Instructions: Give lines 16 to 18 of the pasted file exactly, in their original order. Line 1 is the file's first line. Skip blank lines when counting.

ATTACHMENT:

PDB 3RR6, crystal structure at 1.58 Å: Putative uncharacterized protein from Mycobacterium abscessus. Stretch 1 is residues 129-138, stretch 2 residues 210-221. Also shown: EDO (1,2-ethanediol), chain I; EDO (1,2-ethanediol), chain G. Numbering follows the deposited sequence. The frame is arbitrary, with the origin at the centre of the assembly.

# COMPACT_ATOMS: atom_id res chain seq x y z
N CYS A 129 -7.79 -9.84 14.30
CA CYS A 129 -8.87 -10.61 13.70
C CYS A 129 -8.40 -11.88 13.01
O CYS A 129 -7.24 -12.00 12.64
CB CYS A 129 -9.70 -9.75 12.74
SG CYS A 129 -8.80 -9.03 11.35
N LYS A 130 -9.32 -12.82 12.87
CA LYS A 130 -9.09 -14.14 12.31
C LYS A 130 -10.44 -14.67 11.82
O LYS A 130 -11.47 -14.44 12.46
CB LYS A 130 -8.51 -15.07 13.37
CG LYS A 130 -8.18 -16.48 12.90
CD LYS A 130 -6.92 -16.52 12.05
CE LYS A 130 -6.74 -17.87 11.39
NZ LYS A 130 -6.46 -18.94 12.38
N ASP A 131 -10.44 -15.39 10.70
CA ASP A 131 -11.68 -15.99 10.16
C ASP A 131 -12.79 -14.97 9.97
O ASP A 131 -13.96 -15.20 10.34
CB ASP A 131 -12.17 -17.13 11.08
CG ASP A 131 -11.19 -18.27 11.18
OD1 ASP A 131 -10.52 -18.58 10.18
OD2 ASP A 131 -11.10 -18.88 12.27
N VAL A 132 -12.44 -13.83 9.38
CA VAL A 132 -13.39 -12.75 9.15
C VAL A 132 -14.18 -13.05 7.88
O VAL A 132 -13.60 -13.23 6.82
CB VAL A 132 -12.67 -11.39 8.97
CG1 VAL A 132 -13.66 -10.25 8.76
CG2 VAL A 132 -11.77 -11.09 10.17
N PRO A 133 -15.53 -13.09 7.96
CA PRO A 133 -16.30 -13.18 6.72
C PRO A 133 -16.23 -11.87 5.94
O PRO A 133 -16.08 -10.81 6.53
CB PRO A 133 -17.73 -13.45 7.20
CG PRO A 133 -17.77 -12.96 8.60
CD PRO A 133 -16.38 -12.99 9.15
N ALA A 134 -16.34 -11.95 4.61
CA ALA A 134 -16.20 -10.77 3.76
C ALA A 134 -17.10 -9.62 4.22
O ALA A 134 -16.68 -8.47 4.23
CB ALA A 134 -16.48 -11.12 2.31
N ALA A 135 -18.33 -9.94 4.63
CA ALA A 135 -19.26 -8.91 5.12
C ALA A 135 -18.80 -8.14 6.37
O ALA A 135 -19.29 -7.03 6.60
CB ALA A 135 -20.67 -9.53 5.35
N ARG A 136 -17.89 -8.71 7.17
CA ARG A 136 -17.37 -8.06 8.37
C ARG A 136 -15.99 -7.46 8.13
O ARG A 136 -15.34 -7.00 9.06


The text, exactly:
CE LYS A 130 -6.74 -17.87 11.39
NZ LYS A 130 -6.46 -18.94 12.38
N ASP A 131 -10.44 -15.39 10.70